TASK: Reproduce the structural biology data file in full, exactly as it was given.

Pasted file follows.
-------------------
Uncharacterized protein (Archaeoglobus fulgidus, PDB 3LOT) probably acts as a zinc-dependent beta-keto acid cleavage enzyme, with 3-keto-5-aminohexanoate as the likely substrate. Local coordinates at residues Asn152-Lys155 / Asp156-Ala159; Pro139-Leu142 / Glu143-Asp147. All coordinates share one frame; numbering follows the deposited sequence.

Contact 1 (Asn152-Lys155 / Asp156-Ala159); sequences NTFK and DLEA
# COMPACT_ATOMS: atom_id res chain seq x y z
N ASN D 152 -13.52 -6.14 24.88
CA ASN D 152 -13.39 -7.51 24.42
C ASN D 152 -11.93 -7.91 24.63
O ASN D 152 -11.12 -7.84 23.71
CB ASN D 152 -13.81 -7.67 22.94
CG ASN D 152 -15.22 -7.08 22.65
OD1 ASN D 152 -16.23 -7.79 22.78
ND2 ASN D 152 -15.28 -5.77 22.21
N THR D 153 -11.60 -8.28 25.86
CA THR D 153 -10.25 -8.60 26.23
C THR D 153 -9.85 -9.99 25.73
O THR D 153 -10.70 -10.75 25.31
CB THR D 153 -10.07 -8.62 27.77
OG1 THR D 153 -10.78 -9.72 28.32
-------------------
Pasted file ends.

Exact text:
Uncharacterized protein (Archaeoglobus fulgidus, PDB 3LOT) probably acts as a zinc-dependent beta-keto acid cleavage enzyme, with 3-keto-5-aminohexanoate as the likely substrate. Local coordinates at residues Asn152-Lys155 / Asp156-Ala159; Pro139-Leu142 / Glu143-Asp147. All coordinates share one frame; numbering follows the deposited sequence.

Contact 1 (Asn152-Lys155 / Asp156-Ala159); sequences NTFK and DLEA
# COMPACT_ATOMS: atom_id res chain seq x y z
N ASN D 152 -13.52 -6.14 24.88
CA ASN D 152 -13.39 -7.51 24.42
C ASN D 152 -11.93 -7.91 24.63
O ASN D 152 -11.12 -7.84 23.71
CB ASN D 152 -13.81 -7.67 22.94
CG ASN D 152 -15.22 -7.08 22.65
OD1 ASN D 152 -16.23 -7.79 22.78
ND2 ASN D 152 -15.28 -5.77 22.21
N THR D 153 -11.60 -8.28 25.86
CA THR D 153 -10.25 -8.60 26.23
C THR D 153 -9.85 -9.99 25.73
O THR D 153 -10.70 -10.75 25.31
CB THR D 153 -10.07 -8.62 27.77
OG1 THR D 153 -10.78 -9.72 28.32